Try this pattern:

MyTest = function() {
    var myDiv = document.createElement("div");

    var r = Math.floor(Math.random() * 256);
    var g = Math.floor(Math.random() * 256);
    var b = Math.floor(Math.random() * 256);

    myDiv.style.backgroundColor = "rgb("+ r +","+ g +","+ b +")";
    myDiv.style.position        = "absolute";
    myDiv.style.width           = "500px";
    myDiv.style.height          = height + "px";
    myDiv.style.top             = top + "px";

    top += height;

    document.getElementsByTagName("body")[0].appendChild(myDiv);

    return myDiv;
}

This function creates a new <div>, using the createElement() call. Then, it sets all the properties you want on that new <div>. Finally, it returns your new <div>. As such, you can call it as

var myNewDiv = MyTest();
var myNewDiv = new MyTest();

Both options would work. In the second case a dummy new object is created by the new keyword, but it doesn't matter, as the new <div> created inside the function is actually returned.

share|improve this answer
    
And that is what I do not understand: When I use a different Object as a prototype, it and its properties are copied. When I change one of that properties, it does not change the properties of the original prototype, right? –  sirion Apr 10 '12 at 15:42
1  
They are not copied. If there is a property, for example, x in MyTest.prototype and you have var test = new MyTest(); test.x = 'abc'; then you actually add a new x property to the test object and you hide the x property in the prototype. However, in your code, you do not add a new property to every object. All instances refer to the style property, which is still in prototype and belongs to the one single div you created. –  Imp Apr 10 '12 at 15:49
    
But why does this principle not apply with my second example? (Which I added after you wrote your answer) –  sirion Apr 10 '12 at 15:53
    
have done plus 1 to the question and answer - prototypes are very confusing at times .... –  Symeon Apr 10 '12 at 15:55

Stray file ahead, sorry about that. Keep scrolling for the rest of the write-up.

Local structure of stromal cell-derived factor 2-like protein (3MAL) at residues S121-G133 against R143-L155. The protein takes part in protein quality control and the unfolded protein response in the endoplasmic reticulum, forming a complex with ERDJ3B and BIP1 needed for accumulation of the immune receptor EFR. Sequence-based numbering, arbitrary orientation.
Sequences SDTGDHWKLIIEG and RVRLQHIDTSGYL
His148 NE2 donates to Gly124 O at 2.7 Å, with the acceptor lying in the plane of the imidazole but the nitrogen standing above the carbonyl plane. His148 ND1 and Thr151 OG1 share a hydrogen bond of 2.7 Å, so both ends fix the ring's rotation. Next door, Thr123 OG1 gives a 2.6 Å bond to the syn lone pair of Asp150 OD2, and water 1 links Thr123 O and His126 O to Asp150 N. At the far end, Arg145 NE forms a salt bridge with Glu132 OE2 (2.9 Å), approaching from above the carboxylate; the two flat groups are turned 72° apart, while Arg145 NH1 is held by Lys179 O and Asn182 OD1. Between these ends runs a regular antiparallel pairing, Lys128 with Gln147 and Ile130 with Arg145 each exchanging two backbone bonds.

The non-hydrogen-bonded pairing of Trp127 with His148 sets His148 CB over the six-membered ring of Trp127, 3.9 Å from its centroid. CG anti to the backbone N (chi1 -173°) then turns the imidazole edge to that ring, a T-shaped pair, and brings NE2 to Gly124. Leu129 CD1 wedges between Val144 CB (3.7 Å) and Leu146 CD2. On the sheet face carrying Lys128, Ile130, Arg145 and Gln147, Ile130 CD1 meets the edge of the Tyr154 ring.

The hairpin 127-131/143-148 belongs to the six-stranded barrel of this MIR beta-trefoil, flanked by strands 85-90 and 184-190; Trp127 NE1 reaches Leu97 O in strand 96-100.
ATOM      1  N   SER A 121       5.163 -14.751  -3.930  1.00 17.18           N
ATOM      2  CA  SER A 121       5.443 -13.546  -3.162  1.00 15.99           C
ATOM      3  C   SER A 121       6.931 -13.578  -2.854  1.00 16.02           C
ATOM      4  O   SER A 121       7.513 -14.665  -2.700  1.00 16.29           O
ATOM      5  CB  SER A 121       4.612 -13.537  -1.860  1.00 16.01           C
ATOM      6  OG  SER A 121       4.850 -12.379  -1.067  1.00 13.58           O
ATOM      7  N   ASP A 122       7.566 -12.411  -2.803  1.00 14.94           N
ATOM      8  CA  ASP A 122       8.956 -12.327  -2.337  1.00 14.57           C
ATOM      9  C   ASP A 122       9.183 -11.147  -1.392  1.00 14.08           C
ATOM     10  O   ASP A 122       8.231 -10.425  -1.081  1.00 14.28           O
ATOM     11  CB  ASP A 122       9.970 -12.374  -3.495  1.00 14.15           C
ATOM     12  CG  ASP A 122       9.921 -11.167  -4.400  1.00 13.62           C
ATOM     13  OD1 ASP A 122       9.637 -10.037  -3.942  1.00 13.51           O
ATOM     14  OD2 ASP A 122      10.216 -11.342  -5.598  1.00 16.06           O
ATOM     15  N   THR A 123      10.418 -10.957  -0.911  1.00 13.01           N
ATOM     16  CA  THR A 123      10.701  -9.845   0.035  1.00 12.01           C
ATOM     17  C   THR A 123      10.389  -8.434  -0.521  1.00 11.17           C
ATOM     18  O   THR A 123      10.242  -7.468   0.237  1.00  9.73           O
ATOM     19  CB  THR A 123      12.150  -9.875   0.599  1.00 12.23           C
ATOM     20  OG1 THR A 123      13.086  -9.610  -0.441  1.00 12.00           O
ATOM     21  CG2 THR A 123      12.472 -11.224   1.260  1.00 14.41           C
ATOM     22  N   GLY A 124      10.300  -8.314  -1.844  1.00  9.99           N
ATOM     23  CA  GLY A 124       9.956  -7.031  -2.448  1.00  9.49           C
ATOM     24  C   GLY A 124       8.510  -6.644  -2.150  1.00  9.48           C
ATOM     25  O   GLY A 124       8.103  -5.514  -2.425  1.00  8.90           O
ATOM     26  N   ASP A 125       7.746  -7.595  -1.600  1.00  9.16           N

@sirion Because when you called x1.set(15);, it executed the code inside the set() function: this.property = num; with x1 as this and 15 as num, so it did x1.property = 15;. This created a new property named property inside the object x1. So what happens is: x1.property is found inside the object x1 with value 15. x2.property is not found inside the object x2, so the lookup continues into the prototype. There, it is found with the value 4. –  Imp Apr 10 '12 at 16:01

You are mixing all kind of things. First, check my answer to this SO question. Second, Extending the Element Object can be done, but is is not supported by all browsers. Check this SO question.

Seems to me that you are planning to add elements to the document in some standardized way. Your code could be rewritten to (I modified it a bit):

function appendElement(content,id) {
    var rgb = 'rgb('+ [Math.floor(Math.random() * 256),
               Math.floor(Math.random() * 256),
               Math.floor(Math.random() * 256)].join(',') +')';
    var top  = Math.floor( Math.random() * 300 + 20 );
    var left = Math.floor( Math.random() * 100 + 10 );

    this.style.backgroundColor = rgb;
    this.style.position        = "absolute";
    this.style.width           = "500px";
    this.style.height          = "200px";
    this.style.left            = left+"px";
    this.style.top             = top+"px";
    this.innerHTML             = content || '';